Obesity is said to be at an all-time high and a sedentary lifestyle for both children and adults is becoming more and more commonplace.

Alternative PE lessons.

Figures from the NHS revealed that in 2014-2015 more than one in five children in Reception and one in three children in Year 6 were measured as obese or overweight.

Meanwhile the same report highlighted that the proportion of boys aged five to 15 years old who met the physical activity guidelines – defined as 60 minutes or more on all seven days of the week – fell from 28 per cent in 2008 to 21 per cent in 2012. That figure for girls of the same age fell from 19 per cent to 16 per cent.

Whilst PE is compulsory for Key Stages 1, 2, 3 and 4 the fact is that some students don’t enjoy the traditional sports that are on offer in PE lessons, such as football, rugby, netball and badminton.

That’s why we’ve put together a selection of alternative PE lessons that can hopefully help students find an activity that is right for them and help to inspire them to become more active.  

Big Rock

Big Rock in Milton Keynes is an indoor climbing centre available for all school-aged students, which provides both physical and mental challenges.

From raising the heart rate and helping to develop movement, balance and hand-eye coordination, to encouraging teamwork and communication skills, indoor rock climbing works on many of the curriculum aims for PE in an environment many students won’t associate with the school lesson.

Additionally, an activity such as indoor rock climbing, where students must move between the coloured holds, whilst physically demanding, also provides a technical challenge that requires concentration, problem solving abilities and mental tenacity to succeed.


Canoe Trail

Canoe Trail in Bedford is a watersports and adventurous activities company, which offers schools the opportunity to experience sports not widely used in the curriculum, such as kayaking and canoeing.

From taster sessions and canoe and kayak journeys to zorbing and low rope activities, Canoe Trail can challenge students both physically and mentally, and can help to develop skills including communication, problem solving, teamwork, leadership, risk management and decision making. 

Canoe Trail can also work closely with schools to provide health and safety paperwork, including risk assessments.  


Go Ape

Found at locations across the UK from Aberdeenshire to Devon, Go Ape’s Tree Top Adventure is an adventure course that gets students tackling high rope obstacles, leaping off Tarzan swings and finishing on a zip wire.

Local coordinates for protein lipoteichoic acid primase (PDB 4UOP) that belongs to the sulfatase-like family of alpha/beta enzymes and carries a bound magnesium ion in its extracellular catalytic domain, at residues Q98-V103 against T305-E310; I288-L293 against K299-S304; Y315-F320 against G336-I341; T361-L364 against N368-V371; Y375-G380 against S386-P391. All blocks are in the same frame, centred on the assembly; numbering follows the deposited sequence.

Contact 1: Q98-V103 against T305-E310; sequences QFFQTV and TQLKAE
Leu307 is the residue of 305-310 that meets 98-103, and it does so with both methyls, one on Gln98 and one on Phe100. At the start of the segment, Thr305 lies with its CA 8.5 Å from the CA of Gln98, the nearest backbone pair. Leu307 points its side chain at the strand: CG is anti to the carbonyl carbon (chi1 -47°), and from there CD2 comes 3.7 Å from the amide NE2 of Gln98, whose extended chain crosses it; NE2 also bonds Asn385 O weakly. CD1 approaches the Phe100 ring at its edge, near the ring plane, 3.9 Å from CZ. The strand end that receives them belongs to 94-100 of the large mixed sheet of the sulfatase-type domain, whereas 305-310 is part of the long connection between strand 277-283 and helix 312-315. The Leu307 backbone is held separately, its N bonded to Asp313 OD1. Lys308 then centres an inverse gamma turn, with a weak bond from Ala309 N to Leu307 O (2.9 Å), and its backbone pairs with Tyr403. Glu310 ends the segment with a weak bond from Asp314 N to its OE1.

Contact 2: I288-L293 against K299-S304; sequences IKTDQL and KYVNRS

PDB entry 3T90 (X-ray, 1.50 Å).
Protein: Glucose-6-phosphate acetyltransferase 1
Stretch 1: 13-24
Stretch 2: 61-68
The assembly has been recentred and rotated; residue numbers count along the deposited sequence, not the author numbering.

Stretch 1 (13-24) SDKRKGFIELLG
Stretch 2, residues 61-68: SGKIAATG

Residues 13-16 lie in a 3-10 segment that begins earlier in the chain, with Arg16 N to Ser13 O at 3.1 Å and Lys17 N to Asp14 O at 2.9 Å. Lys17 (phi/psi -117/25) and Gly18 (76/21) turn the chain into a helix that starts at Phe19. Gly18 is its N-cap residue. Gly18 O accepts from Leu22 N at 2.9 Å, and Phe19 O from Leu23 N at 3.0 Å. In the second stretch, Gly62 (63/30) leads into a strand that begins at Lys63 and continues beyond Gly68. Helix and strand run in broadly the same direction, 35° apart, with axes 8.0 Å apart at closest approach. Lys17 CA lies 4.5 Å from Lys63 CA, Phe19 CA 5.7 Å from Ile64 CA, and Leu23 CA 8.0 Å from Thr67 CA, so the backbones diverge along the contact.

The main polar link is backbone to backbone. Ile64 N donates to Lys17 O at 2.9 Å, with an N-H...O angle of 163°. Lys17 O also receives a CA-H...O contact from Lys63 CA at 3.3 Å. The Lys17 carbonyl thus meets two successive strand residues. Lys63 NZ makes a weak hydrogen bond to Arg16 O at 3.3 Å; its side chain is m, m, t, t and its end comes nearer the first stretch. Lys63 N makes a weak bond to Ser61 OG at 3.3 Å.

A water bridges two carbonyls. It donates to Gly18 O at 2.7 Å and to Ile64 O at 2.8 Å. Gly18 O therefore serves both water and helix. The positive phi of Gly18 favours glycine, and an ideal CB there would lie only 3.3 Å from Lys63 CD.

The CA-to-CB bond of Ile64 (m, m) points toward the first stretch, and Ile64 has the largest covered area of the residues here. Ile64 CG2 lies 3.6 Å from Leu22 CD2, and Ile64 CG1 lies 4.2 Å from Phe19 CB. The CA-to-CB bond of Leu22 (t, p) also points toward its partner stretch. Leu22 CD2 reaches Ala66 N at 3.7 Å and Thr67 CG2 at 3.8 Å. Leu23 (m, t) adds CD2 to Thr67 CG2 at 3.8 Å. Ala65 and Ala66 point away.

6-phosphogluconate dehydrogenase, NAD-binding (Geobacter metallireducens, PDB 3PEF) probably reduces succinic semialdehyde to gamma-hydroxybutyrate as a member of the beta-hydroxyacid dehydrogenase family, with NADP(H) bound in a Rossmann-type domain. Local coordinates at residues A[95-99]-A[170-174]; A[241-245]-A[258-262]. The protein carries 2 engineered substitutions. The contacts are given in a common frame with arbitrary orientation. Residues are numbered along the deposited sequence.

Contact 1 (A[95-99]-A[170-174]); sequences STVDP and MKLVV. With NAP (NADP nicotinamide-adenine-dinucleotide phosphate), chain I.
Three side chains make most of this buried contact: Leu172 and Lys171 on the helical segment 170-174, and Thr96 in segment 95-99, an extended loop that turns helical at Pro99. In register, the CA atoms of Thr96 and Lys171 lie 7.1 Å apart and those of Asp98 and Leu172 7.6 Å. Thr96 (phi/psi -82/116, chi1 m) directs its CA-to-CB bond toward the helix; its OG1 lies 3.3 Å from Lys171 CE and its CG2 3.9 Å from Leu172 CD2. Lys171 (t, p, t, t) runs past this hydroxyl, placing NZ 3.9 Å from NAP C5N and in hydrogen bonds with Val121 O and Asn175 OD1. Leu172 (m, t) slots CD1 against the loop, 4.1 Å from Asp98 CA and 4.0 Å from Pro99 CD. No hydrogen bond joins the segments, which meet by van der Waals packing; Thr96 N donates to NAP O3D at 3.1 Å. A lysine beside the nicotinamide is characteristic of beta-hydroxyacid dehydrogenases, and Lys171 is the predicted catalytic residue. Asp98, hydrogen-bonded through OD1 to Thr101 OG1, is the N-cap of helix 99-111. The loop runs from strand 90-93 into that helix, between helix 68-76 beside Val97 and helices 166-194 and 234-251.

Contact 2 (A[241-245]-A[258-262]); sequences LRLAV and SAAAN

Skills such as balance, agility, coordination and strength are tested on the course and significantly it encourages a healthy and active lifestyle and motivates pupils to get in the outdoors, all supporting the Key Stage 2, 3 and 4 curriculum targets of ‘taking part in outdoor and adventurous activity challenges which present physical and intellectual challenges’.

Go Ape can cater for up to 280 students at any one time.



Bounce is an indoor centre made up of over 100 interconnected indoor trampolines on both the floor and on the walls in locations in Milton Keynes and Peterborough.

Despite the physical demands, trampolining can be an activity that is associated more with fun than physical exertion, which is ideal for those less inclined to enjoy PE lessons and take part in sport.

Still challenging skills such as coordination, flexibility, motor skills and team work, trampolining at Bounce is designed to be a high energy, fun activity, suitable for all ages.

School groups of up to 140 children are welcomed at Bounce. 



JCA offers school groups indoor, outdoor and physical learning opportunities in the form of both residential and one-day School Activity Days.

It provides adventure activities (including water-based activities) from five sites around the UK, such as abseiling, archery, body zorbing and canoeing.

The wide choice of activities, and the chance to try multiple different sports on the one trip, means that there will often be an opportunity for many of the students to try something for the first time, potentially as a taster to taking it up on a more regular basis when back at home to pursue a healthy and active lifestyle. 

Teachers should note that not all activities are offered at all sites.